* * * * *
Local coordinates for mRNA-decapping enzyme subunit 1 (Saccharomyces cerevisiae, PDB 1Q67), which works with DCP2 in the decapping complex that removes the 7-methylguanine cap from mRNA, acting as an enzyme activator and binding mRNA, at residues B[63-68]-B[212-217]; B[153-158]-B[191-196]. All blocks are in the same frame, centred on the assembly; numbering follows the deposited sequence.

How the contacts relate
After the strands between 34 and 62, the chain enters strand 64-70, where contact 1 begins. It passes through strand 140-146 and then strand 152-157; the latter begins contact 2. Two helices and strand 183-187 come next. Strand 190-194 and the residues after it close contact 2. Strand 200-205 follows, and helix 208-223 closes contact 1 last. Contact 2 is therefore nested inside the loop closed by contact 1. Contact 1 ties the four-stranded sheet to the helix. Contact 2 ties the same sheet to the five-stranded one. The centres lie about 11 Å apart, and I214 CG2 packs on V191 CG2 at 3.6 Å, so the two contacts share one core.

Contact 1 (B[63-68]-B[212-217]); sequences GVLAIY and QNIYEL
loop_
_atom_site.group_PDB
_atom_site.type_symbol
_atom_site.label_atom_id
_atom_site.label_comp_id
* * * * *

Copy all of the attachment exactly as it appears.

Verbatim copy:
Local coordinates for mRNA-decapping enzyme subunit 1 (Saccharomyces cerevisiae, PDB 1Q67), which works with DCP2 in the decapping complex that removes the 7-methylguanine cap from mRNA, acting as an enzyme activator and binding mRNA, at residues B[63-68]-B[212-217]; B[153-158]-B[191-196]. All blocks are in the same frame, centred on the assembly; numbering follows the deposited sequence.

How the contacts relate
After the strands between 34 and 62, the chain enters strand 64-70, where contact 1 begins. It passes through strand 140-146 and then strand 152-157; the latter begins contact 2. Two helices and strand 183-187 come next. Strand 190-194 and the residues after it close contact 2. Strand 200-205 follows, and helix 208-223 closes contact 1 last. Contact 2 is therefore nested inside the loop closed by contact 1. Contact 1 ties the four-stranded sheet to the helix. Contact 2 ties the same sheet to the five-stranded one. The centres lie about 11 Å apart, and I214 CG2 packs on V191 CG2 at 3.6 Å, so the two contacts share one core.

Contact 1 (B[63-68]-B[212-217]); sequences GVLAIY and QNIYEL
loop_
_atom_site.group_PDB
_atom_site.type_symbol
_atom_site.label_atom_id
_atom_site.label_comp_id